New bikes for the kids have given me a good excuse to sit on the curb while reading a book. (Pictured here: wolf by wolf by Ryan Graudin)

New bikes for the kids have given me a good excuse to sit on the curb while reading a book.

(Pictured here: wolf by wolf by Ryan Graudin)

I have been reading a wide variety of stuff lately - just whatever suits me at the time, really. It's too hot to stick to a list!

The Royal Nanny by Karen Harper was an interesting book, made all the more interesting because it's based on a the true story of the Nanny who took care of King Edward VIII and King George VI. It's a little longer than needed, and is sure to force interaction between the Nanny and all the major political figured of the day (the Tsar, Churchill, Teddy Roosevelt, etc.) Recommend for fans of royal baby pictures and The Royal We. (I got this book from Library Thing in exchange for a review.)

I wanted to read Jaws by Peter Benchley this summer, but forced myself to wait until after our annual trip to Cape Cod. I needn't have waited, as the movie is way more scary than the book. I kind of thought the book was just meh, actually. Plus a lot of the 1970's language is offensive. I know they didn't live in such an enlightened time as us, but it's not really worth it for a sub-par book.

Wolf by Wolf by Ryan Graudin was about a motorcycle race in a world that would have existed if Hitler had won the war. If you try not to think about the details too much this is a really good book. I'm looking forward to the sequel due out in November.

I've had Off Balance by Dominique Moceanu on my to be read list forever, but it took the Rio Olympics to finally get me to read it. This book has its ups and downs, but was really interesting to a once every four years gymnastics freak like me. I did some background research on Wikipedia, and it seems like a lot of people in the gymnastics industry deny a lot of Moceanu's claims. However given recent news stories about USA Gymnastics and Marta Karoli's handling of the team I see Dominique in a much better light than I may have a month ago.

Each month I link with Modern Mrs. Darcy's Quick Lit as a way to talk about the books I liked, but didn't review.

Note: links to amazon.com are affiliate links. thanks for your support!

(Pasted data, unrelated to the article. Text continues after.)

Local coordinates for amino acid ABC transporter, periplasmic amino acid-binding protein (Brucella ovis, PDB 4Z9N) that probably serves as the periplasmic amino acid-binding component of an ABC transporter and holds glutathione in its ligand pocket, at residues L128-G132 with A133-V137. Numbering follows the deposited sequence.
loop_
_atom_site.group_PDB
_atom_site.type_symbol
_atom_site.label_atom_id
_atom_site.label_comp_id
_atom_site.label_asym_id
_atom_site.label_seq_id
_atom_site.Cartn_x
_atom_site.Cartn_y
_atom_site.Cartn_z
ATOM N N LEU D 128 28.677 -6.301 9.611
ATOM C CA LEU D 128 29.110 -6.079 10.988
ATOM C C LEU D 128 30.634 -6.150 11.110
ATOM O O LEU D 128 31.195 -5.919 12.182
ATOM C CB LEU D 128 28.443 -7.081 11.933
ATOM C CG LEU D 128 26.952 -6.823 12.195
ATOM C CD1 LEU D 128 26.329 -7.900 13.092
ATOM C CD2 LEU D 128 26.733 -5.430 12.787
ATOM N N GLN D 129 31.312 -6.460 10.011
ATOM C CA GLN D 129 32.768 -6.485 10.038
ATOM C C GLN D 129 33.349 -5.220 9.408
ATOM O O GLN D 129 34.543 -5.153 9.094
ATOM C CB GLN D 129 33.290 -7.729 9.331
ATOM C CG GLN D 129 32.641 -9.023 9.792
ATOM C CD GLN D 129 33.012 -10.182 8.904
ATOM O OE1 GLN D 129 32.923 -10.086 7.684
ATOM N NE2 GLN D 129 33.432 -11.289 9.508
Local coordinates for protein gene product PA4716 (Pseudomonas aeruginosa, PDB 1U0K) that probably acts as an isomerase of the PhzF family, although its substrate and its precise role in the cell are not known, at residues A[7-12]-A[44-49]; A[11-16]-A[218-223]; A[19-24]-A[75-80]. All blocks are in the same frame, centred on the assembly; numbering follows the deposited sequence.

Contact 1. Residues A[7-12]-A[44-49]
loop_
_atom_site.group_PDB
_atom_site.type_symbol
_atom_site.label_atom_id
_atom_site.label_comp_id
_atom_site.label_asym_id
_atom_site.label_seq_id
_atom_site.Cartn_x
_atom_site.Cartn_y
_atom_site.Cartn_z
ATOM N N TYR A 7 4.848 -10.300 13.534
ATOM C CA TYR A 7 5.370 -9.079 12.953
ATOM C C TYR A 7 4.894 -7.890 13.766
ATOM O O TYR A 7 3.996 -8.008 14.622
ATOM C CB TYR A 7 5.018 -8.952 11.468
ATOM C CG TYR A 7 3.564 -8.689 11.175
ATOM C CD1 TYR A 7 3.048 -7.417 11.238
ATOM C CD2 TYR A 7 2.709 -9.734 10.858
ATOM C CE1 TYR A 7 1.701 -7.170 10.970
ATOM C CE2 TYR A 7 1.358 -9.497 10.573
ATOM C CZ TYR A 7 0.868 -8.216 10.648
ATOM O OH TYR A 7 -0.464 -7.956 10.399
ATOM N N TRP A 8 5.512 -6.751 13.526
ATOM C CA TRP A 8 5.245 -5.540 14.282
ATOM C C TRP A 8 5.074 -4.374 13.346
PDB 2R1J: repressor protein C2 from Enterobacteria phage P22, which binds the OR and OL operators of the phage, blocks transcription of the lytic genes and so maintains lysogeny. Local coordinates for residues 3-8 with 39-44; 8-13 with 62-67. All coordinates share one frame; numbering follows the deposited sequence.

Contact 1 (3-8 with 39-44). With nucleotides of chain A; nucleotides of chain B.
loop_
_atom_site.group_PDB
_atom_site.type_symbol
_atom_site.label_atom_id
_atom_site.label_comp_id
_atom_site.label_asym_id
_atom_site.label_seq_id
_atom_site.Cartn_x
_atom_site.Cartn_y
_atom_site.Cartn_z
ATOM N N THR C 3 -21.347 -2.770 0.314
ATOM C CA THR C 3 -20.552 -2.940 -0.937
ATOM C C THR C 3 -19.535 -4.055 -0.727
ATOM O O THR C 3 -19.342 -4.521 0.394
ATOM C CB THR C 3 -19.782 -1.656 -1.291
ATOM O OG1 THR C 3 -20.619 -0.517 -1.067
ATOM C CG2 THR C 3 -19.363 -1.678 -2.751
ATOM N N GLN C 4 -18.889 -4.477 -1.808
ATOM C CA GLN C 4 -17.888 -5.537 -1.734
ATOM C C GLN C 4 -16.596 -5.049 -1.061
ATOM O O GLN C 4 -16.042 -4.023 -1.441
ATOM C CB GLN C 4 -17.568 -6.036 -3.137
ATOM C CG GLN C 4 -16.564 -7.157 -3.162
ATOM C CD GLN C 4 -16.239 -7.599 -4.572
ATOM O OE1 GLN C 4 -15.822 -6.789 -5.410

Best books about World War II

Like a lot of people I read a lot of books about World War II. It's an interesting subject, and there's a lot of material. Here are some of my favorites.

Novels

Margot by Jillian Cantor

The Secret Keeper by Kate Morton

The Guernsey Literary and Potato Peel Pie Society by Mary Ann Shaffer and Annie Barrows

Diaries

Mr. Brown's War Ed. by Helen D. Millgate

The Diary of Anne Frank by Anne Frank

Non-Fiction

No Ordinary Time by Doris Kearns Goodwin

D-Day by Stephen Ambrose

Kids and YA

The War That Saved My Life by Kimberly Brubaker Bradley

Code Name Verity by Elizabeth Wain

World War II Spies (Choose Your Own Adventure)

Cookbooks

Cooking on the Home Front by Hugh and Judy Gowan

Lost Recipes by Marion Cunningham

What am I missing? What are your favorite books about this fascinating time period?

This month's audiobooks

I have been listening to audiobooks like no one's business lately. My rabid consumption has been driven by a combination of a huge pile of laundry from my kids' swim camp, and all of the time in the car spent driving them to said camp. Being a parent is giving me perspective into how much work my mom had to do so that I could be bored all summer. Oh well, turning lemons into reading time and all that. Anyone want me to throw in a load of towels for them?

The Residence by Kate Andersen Brower was fascinating. I really liked getting a behind the scenes look at life in the White House. (But note: both of my kids complained endlessly about the narrator on this one. They said the voice gave them a headache.)

I had seen the movie version of And Then There Were None by Agatha Christie, but I've never read an Agatha Christie book. The movie was pretty good, but the book was just so much more messed up. (In a good way.) Look for more Agatha Christie in my future reads.

The Royal Wedding by Meg Cabot was my solution when I was craving something light and funny. It was super predictable and stupid, and that made me love it all the more. Sometimes that's all you need.

Eruption by Steve Olson was a fascinating look into the 1980 eruption of Mount St. Helens. I didn't know much about the eruption going into this book. I remember a teacher bringing a jar of ash to school, and all of us being like Mount St. Who? I was also vaguely aware that the state highpoints of Oregon and Washington were volcanoes. I was too young at the time, and too distracted since with my east coast problems to realize that there are volcanoes that have, can, and will explode in the Pacific Northwest. I can't decide if I should should rush out west to see them before they do, or stay far far away forever in case they pick my vacation week to come alive. There were some boring bits that I tuned out about the history of the lumber industry, but most of this audiobook took my breath away, much like Jon Krakauer's Into Thin Air.

Life According to Steph

Note: links to amazon.com are affiliate links. thanks for your support!

Books about the Olympics

Last night I started reading Off Balance by Dominique Moceanu. It's not the greatest book ever written, but since it involves the 1996 Olympics I'm all about it. I caught serious Olympic fever the summer Kim Zmeskal went to Barcelona. It intensified the summer the Magnificent Seven won gold (YOU CAN DO IT!!!), and has never gone away since then. Because of this it's really surprising that the only other two books I've read about the Olympics have been Unbroken and The Boys In The Boat.